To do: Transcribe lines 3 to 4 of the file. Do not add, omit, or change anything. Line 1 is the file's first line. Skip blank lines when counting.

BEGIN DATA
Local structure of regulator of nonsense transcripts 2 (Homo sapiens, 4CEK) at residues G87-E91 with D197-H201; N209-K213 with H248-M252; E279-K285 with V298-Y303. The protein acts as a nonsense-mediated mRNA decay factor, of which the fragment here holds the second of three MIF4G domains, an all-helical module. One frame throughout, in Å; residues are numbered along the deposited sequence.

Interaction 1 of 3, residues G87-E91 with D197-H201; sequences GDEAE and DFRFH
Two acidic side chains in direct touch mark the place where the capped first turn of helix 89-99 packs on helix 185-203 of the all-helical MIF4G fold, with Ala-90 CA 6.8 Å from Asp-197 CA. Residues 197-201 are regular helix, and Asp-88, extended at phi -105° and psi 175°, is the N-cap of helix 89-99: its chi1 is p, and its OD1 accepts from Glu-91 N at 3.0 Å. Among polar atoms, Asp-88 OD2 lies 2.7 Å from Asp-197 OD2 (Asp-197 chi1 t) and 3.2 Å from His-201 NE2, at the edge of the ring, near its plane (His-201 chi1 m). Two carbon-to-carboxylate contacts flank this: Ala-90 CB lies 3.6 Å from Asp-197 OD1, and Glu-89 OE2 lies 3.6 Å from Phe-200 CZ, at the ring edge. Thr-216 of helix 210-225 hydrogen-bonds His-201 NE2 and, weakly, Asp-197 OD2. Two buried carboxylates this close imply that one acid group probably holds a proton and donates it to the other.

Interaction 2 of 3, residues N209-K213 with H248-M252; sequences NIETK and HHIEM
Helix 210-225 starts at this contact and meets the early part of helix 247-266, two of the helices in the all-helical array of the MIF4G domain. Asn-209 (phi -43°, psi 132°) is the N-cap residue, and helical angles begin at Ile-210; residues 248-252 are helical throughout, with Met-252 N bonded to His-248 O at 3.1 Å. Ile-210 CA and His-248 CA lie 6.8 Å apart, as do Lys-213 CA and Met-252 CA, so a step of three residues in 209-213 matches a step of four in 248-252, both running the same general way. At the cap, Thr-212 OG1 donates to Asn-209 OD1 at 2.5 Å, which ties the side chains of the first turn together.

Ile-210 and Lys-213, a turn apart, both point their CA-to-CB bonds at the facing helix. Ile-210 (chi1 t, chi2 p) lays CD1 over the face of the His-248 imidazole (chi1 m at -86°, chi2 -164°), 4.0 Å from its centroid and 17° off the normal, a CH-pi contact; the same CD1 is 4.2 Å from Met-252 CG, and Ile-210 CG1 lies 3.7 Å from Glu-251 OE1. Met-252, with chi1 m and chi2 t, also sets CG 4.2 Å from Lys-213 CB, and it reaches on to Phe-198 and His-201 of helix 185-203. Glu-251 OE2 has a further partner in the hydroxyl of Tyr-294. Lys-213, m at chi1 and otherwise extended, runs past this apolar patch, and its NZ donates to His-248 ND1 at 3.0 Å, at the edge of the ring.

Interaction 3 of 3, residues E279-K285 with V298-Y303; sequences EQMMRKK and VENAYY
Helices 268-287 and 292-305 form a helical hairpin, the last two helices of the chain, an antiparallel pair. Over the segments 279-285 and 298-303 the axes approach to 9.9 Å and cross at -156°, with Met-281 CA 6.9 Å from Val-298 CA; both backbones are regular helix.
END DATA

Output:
Two acidic side chains in direct touch mark the place where the capped first turn of helix 89-99 packs on helix 185-203 of the all-helical MIF4G fold, with Ala-90 CA 6.8 Å from Asp-197 CA. Residues 197-201 are regular helix, and Asp-88, extended at phi -105° and psi 175°, is the N-cap of helix 89-99: its chi1 is p, and its OD1 accepts from Glu-91 N at 3.0 Å. Among polar atoms, Asp-88 OD2 lies 2.7 Å from Asp-197 OD2 (Asp-197 chi1 t) and 3.2 Å from His-201 NE2, at the edge of the ring, near its plane (His-201 chi1 m). Two carbon-to-carboxylate contacts flank this: Ala-90 CB lies 3.6 Å from Asp-197 OD1, and Glu-89 OE2 lies 3.6 Å from Phe-200 CZ, at the ring edge. Thr-216 of helix 210-225 hydrogen-bonds His-201 NE2 and, weakly, Asp-197 OD2. Two buried carboxylates this close imply that one acid group probably holds a proton and donates it to the other.

Interaction 2 of 3, residues N209-K213 with H248-M252; sequences NIETK and HHIEM